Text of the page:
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Archive for May, 2014

Weekly QuEST Discussion Topics and News, 30 May

1.) Plan for where Lizzy is headed with her summer QuEST work – comments / advice welcome:
a. adopt personal position on events / situations / qualia – that you can present / defend to your colleagues in Aug and those attendees to the open house
b. formulate ideas associated with an ‘event’ based content management system – applicable to both our intel analysts and clinicians – (this formulation will assume the ECMS {event-based content based management system} exist – that is a means to capture events and associate all the observables associated with them and link them together and in a temporal sequence – a narrative – then formulate a means to search for similar events in the data base and envision how they can be presented / used by the human operator) —- basically step two is to envision the end state where we posit the world will be if we had such a thing as an ECMS – using the definitions from step 1
c. explain the idea of the link game – demonstrate to the uninitiated non-QuEST person – demonstrate its utility in a memory contest sort of demo (related to steps above because we think events are the chunks formed by humans via these links – we associate disparate sensory data into events – we do so via linking – so this step is to explain the use of links by humans)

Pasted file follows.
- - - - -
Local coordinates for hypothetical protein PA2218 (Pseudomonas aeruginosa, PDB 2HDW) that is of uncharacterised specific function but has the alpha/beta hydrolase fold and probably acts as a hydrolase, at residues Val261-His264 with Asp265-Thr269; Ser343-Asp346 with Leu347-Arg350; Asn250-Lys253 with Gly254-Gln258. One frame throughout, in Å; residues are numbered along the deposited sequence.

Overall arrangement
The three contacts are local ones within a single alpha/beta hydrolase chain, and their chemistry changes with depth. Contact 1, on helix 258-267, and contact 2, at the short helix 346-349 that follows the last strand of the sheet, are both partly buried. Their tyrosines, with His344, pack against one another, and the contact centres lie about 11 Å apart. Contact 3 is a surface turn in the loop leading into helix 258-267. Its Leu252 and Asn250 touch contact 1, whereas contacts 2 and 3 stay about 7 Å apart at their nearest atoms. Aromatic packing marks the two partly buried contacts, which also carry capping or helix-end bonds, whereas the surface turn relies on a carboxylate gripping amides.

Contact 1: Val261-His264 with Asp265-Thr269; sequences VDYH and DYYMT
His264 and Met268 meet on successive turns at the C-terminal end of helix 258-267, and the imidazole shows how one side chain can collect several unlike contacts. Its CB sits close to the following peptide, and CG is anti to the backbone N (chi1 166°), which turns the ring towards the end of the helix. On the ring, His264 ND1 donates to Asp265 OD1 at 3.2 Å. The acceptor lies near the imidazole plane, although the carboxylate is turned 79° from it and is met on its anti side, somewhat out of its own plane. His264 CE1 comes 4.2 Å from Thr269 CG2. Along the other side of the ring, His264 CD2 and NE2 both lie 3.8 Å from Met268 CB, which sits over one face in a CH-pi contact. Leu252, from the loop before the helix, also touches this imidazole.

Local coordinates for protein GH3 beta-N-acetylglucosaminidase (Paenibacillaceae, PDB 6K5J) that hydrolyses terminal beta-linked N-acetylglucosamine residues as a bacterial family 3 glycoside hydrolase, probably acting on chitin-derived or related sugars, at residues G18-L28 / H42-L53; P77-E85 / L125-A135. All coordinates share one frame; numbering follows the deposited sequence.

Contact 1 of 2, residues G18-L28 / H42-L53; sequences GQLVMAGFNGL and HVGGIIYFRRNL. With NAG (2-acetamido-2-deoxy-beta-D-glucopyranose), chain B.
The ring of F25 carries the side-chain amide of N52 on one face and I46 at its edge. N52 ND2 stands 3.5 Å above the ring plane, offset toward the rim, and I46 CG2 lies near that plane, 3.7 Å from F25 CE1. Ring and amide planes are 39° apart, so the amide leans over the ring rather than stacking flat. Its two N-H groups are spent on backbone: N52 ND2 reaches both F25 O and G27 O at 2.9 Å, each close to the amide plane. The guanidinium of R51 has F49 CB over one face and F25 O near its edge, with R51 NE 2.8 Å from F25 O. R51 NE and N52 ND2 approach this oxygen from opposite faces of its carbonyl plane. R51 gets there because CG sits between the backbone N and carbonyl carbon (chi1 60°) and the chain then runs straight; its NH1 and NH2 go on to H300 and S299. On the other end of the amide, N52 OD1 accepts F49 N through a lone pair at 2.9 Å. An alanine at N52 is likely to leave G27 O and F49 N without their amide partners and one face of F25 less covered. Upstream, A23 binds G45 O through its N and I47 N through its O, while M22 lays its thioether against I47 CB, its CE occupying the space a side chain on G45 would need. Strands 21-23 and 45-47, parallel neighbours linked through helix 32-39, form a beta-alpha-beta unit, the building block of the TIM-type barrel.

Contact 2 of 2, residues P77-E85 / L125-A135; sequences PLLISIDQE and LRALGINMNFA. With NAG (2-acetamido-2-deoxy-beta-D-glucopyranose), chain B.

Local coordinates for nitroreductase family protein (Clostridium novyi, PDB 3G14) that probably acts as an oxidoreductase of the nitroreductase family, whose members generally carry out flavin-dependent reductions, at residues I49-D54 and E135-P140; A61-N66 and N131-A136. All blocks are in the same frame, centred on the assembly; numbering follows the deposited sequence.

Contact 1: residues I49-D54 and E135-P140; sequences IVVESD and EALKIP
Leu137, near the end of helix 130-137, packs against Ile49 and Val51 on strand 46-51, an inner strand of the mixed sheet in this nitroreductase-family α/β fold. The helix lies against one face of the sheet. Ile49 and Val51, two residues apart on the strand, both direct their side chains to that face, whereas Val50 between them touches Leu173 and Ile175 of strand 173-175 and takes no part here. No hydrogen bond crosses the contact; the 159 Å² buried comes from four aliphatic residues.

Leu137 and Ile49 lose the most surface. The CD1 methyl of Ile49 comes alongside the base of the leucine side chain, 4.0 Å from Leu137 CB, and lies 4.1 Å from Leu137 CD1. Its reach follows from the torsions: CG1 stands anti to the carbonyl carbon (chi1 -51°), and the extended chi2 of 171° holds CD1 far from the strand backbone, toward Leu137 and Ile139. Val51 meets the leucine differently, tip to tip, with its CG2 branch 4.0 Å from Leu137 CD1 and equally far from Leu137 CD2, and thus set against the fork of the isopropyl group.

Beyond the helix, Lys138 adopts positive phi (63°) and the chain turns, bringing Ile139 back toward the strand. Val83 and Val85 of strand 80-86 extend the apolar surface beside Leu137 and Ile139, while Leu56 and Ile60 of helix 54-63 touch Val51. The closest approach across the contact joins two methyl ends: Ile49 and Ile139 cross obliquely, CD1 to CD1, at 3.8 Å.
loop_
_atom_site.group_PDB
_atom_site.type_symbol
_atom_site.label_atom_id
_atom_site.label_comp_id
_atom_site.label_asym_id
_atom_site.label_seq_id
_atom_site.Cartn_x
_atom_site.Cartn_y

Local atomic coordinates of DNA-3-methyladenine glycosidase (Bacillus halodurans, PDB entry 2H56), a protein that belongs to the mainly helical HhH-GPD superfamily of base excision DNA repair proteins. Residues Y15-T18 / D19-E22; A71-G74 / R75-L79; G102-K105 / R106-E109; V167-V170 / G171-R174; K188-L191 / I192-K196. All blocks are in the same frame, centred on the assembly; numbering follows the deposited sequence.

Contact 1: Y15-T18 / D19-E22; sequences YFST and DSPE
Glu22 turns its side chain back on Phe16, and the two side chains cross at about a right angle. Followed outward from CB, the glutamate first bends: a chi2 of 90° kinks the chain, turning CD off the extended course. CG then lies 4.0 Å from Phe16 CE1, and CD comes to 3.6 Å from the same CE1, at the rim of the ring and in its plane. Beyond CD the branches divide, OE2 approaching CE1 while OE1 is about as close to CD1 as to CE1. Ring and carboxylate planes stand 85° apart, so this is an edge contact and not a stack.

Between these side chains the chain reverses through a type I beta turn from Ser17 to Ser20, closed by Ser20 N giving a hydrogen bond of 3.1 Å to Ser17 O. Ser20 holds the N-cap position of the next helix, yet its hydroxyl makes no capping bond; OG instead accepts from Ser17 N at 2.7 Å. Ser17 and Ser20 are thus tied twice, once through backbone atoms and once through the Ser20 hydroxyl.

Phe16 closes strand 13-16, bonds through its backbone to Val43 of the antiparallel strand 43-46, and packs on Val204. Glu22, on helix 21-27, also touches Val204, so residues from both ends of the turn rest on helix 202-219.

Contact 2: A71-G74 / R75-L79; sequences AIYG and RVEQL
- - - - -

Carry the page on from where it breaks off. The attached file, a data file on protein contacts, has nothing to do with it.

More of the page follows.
d. explain and demonstrate the tie between links and events (see parenthetical statement above) – I would suspect we would define events as a linked set of observables / links also to prior experiences / events – this is related to chunking – in areas to be discussed (intel analysts / clinicians) demonstrate the chunking together of observables into events and how interaction at the event level is used
e. in applications to be determined (clinical / intel analyst) architect some examples of events with the observables and the types of links necessary to capture a useful event representation for storage
2.) Capt Amerika has spent more time this week attempting to maturing a position on the ‘unexpected query’ – the idea that current approaches to AI (recall the reviewer’s comments to Sandy’s paper on narratives and consciousness) don’t provide the means to respond appropriately to stimuli that aren’t represented in the data used in their development (data driven AI solved but what happens when I don’t have the data?) – so we will have a discussion on what is an unexpected query AND then discuss two articles
a. the first is on work related to last week’s talk on embodied and grounded cognition specifically we want to set up independent investigations by discussing the introduction to the special topic discussed in Frontiers in psychology (Anna Borghi article Aug 2011, vol 2 article 187) – the relation of this article to the unexpected query issue is one of the themes of unresolved issues that must be answered by embodied and grounded cognition people is the idea of abstract concepts